It all started with a little boy’s wish to become a police officer. That wish inspired an organization that has now granted over 226,000 wishes nationwide!
All his life, Christopher James Greicius dreamed of becoming a police officer. In his eyes, the police represented strength, power, and the goodness in life. Chris’ dream meant more than anything to him, but even he couldn’t have known that his wish would serve as the inspiration for the largest wish-granting organization in the world.
Chris and his mother, Linda, had become friends with U.S. Customs Officer Tommy Austin in 1977. The first time Chris and Tommy met, Chris displayed his law enforcement skills by telling him, “Freeze, I’m a cop!” An instant friendship was created. Tommy had promised Chris a ride in a police helicopter, and in the spring of 1980 – when Chris became ill – Tommy contacted Officer Ron Cox at the Arizona Department of Public Safety (DPS) about making Chris’ wish come true. Ron was more than eager to oblige, and he recruited other DPS members to create a magical experience for Chris.
April 29, 1980, was Chris’ special day – when Chris’ wish was granted. He called Tommy early in the morning and reminded him. “You haven’t forgotten? I’ve been up for an hour and I’m ready to go.” Ron arranged for a DPS helicopter to pick up Chris and escort him around the city of Phoenix, landing at the DPS. Three squad cars and a motorcycle ridden by Officer Frank Shankwitz welcomed their new friend. This 7-year-old bundle of energy immediately greeted Frank and told him how “neato” his motorcycle was; however, he passed on a ride, citing a lack of doors as his primary reason.
Chris was known as the “Bubble Gum Trooper” among his law enforcement buddies; he went nowhere without his trusty bubble gum. He even took time out of his busy day to share a pack of bubble gum with the director of DPS. To top off what had already been an incredible day for this little dynamo, he was sworn in as the very first and only honorary state trooper in Arizona history.
The following day Ron contacted John’s Uniforms, the company responsible for making the highway patrol uniforms, about making a uniform for Chris. The company was so moved by Chris’ wish that it decided to get involved in adding to his wish experience. The owner and two seamstresses worked all night to custom tailor a highway patrolman uniform for Chris. On May 1st, several officers presented Chris, whose illness had taken a turn for the worse, with an official Arizona Highway Patrol uniform.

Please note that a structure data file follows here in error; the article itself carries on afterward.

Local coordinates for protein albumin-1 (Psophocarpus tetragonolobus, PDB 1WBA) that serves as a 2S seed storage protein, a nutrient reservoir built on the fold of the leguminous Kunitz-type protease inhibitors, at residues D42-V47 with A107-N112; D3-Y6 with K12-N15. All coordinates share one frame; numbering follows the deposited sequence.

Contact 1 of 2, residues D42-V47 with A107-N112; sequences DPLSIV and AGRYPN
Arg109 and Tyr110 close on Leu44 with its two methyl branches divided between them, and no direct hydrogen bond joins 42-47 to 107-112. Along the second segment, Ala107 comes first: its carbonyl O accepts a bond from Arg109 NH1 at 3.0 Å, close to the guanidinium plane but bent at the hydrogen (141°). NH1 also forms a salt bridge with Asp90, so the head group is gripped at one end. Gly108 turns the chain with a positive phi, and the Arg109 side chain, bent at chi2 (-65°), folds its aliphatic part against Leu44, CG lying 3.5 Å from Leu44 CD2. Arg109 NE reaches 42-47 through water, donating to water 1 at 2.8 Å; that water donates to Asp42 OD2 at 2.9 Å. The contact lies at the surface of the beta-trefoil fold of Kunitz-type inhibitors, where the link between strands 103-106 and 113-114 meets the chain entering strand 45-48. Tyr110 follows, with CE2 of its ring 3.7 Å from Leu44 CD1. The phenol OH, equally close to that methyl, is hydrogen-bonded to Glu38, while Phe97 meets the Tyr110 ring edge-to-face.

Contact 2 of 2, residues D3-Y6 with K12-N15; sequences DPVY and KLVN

Chris had been fascinated by the motorcycle wings Frank wore on his uniform, and Frank explained that Chris needed to pass a motorcycle proficiency test before the wings could be presented to him. The officers set up a motorcycle course where Chris could take his test on his battery-operated motorcycle. Needless to say, Chris passed with flying colors.
On May 2, 1980, Chris was back in the hospital. He was so proud and happy about being a patrolman that he asked that his uniform be hung in the window of his room and his motorcycle helmet and “Smokey the Bear” hat be placed on his dresser so he could see them. To make Chris’ wish even more complete, Frank ordered a set of uniform motorcycle wings. With Linda’s blessing, Frank presented Chris with the wings. Chris’ smile lit up the room. The following day, Chris Greicius passed away, but not before having realized his greatest dream.
Chris was to be buried in Kewanee, Illinois. DPS spokesman Allen Schmidt promised that two Arizona officers would make the trip to Illinois to say goodbye to Chris. Scott Stahl, a DPS officer and a native of Joliet, Illinois, joined Frank Shankwitz on the sad mission.
On the flight back to Arizona, Frank and Scott were reflecting on Chris’ magical experience. They saw how happy Chris was, knowing his wish came true, and that the wish seemed to take some of Chris and Linda’s pain away – replacing the anguish with smiles and laughter. They thought that if one boy’s wish could be granted, maybe the same could be done for other children. At that moment, the idea of the Make-A-Wish was born.
Upon returning to Phoenix, the idea of granting wishes to other ill children was presented to many of the people that were integral in granting Chris’ wish. Linda and others endorsed the plan. Thus, the Chris Greicius Make-A-Wish Memorial – which later became known as the Make-A-Wish – was born.
To date, our chapter has granted over 7,400 wishes to children with life-threatening medical conditions since its inception in 1983! Read some of our wish stories and share the power of a wish®.